Laboratory Evaluation of the Fungus Culicinomyces Clavosporus for Control of Blackfly (Diptera: Simuliidae) Larvae

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Environmental Entomology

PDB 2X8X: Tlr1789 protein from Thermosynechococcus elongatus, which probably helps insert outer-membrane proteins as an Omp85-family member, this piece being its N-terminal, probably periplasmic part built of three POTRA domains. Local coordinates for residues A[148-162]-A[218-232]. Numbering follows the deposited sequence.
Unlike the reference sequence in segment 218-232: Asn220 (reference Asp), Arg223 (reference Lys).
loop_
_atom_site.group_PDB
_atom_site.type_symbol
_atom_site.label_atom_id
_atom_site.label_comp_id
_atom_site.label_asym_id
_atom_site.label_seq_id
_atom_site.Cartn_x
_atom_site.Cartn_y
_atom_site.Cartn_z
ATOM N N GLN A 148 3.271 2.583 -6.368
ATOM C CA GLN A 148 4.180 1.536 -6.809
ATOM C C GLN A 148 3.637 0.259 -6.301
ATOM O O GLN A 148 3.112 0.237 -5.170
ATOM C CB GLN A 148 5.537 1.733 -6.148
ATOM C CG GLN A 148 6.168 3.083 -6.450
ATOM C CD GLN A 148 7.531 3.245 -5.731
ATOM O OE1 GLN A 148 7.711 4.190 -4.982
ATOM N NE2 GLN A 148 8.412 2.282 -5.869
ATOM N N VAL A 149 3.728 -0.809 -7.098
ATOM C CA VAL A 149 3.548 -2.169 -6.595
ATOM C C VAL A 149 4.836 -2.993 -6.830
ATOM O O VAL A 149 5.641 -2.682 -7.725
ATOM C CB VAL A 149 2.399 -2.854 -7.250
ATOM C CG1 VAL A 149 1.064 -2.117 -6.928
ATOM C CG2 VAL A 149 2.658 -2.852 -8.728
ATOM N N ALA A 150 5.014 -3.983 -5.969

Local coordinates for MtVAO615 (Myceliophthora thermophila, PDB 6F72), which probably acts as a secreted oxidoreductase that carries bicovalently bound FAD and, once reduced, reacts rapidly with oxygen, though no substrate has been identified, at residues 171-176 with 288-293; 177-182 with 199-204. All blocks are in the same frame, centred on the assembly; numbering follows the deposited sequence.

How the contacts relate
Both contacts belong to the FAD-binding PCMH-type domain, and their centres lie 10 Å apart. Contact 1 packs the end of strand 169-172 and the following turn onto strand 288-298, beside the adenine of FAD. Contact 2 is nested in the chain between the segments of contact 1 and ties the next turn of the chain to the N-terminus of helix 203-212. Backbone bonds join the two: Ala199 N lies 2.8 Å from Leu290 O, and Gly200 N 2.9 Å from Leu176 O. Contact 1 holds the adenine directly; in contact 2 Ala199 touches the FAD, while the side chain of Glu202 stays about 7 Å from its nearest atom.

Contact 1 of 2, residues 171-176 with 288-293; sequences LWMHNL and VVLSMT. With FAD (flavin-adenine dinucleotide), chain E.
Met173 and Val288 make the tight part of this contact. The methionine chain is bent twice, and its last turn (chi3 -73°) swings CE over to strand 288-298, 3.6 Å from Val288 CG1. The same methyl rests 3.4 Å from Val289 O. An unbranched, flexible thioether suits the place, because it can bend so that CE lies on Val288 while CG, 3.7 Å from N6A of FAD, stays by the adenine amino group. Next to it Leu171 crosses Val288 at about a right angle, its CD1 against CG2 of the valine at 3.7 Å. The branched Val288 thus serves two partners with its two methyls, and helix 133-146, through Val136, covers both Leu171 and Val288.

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Comparative bioassay experiments based on 4-day exposure of mid-ins tar test larvae to conidia showed that the original isolates of the Australian and U. S. strains of Culicinomyces s clavosporus were less active against the blackflies Simulium pictipes and Simulium vittatum (with LC50s ranging from 1.9 ×104 to 1.1 × 105 conidia per ml) than against the mosquito Aedes aegypti (with LC50s between 2.1 × 102 and 3.9 × 103 conidia per ml). The activity of the “Knight” isolate of the U.S. strain was within the same range as the other isolates when assayed against A. aegypti, but it was even less active than the others when assayed against S. vittatum. To simulate natural stream conditions, larvae of S. vittatum were exposed to the Australian strain for shorter time intervals in troughs of running water. Concentrations of 2.9 × 105 to 8.3 × 105 conidia per ml for 1- and 24-h exposure times produced 90 to 100% mortality of test larvae after a 7-day holding period, whereas a 15-min exposure to 8.0 × 105 to 1.1 × 106 conidia per ml resulted in 65 to 70% mortality of test larvae after 7 days. On the basis of these results, it appears that the existing isolates of Culicinomyces are not sufficiently active against simuliid larvae to merit serious consideration as potential blackfly control agents.

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